“Bigger, Faster, Stronger” (2008)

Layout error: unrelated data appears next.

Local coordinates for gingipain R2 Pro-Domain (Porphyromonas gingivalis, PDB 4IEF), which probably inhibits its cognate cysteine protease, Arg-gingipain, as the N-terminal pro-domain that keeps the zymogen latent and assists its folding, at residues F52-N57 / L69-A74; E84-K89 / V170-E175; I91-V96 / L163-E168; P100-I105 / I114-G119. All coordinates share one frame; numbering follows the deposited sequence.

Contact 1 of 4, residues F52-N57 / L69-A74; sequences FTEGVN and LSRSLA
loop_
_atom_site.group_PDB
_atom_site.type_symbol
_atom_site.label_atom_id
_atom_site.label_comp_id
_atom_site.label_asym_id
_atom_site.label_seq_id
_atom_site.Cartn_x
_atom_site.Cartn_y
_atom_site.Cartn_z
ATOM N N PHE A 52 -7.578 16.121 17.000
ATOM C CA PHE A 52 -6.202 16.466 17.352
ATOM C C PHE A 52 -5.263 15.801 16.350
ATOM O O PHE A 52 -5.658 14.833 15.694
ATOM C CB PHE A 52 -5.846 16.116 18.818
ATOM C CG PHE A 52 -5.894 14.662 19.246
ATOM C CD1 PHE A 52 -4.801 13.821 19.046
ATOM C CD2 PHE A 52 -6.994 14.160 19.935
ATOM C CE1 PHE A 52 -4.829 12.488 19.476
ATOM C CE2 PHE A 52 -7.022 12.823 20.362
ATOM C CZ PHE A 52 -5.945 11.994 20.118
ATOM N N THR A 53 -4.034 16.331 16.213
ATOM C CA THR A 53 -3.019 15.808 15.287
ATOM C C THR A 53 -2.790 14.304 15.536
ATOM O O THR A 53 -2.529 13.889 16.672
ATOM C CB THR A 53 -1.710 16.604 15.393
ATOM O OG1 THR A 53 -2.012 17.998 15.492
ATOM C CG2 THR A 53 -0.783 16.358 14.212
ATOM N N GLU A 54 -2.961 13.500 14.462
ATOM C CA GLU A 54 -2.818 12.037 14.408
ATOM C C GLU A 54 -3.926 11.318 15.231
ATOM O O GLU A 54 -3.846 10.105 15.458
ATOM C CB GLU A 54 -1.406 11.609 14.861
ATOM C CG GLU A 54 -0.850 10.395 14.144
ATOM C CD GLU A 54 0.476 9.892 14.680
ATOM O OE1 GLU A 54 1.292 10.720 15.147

We’re not quite sure why it took us so long to catch up with this terrifically entertaining, and unexpectedly moving 2008 documentary about steroid culture in America, but we’re glad we finally got the chance. Director Christopher Bell (no relation, we believe, to our own beloved contributor of the same name) is both onscreen and off throughout this probing and wide ranging documentary, but part of the film’s strength is what an unusual presenter he is: the middle of three wrestling/weightlifting obsessed brothers all of whom at some point have used steroids (the other two still do), he is the short, pumped voice of reason, or at least of compassionate incomprehension, in a world of contradiction. The picture he presents aims to and largely succeeds in stripping away a great deal of the hysterical mythos that has sprung up around steroid use (including clips from a 30-minute TV issues drama which stars Ben Affleck as the tweaking, roid enraged teen), and from this non-judgmental position he follows seemingly every lead that occurs to him; from a clearly uncomfortable encounter with a father who’s convinced his son’s suicide is directly attributable to steroid use, to the man living with AIDS who credits steroids with keeping him alive for the past 25 years. Doctors, pundits, friends in the bodybuilding community, athletes like both Ben Johnson and Carl Lewis, and even a congressman central to the hearings about steroid use (who turns out to be rather a buffoon), are all interviewed for their perspectives, but amid all of this chatter Bell never loses sight of the human interest angle that his own family provides. And so the film emerges not just as an expose of the hypocrisy and media hype around the issue, but also a rather beautiful portrait of an unusual but ordinary, loving family and the lies they tell each other and themselves. Contending with both the personal and very public aspects of the steroid debate, the film goes further still, though, in shining a rare and thought-provoking light on the underlying reasons for the attraction of our great sportsmen to performance enhancing drugs, and the endless cycle of rising to greatness and falling from grace that seems to have started as soon as these drugs appeared. Ultimately, Bell relates it (quite fearlessly) to a fundamental contradiction about America, concluding: “there is a clash in America between doing the right thing and being the best.” And not just a clash, we’d call it an unresolvable impasse in a society that equates moral rectitude with winning at all costs. What happens, the film asks, when the only way to attain the American Dream of wholesomely earned, wholly deserved success, is by ‘cheating’?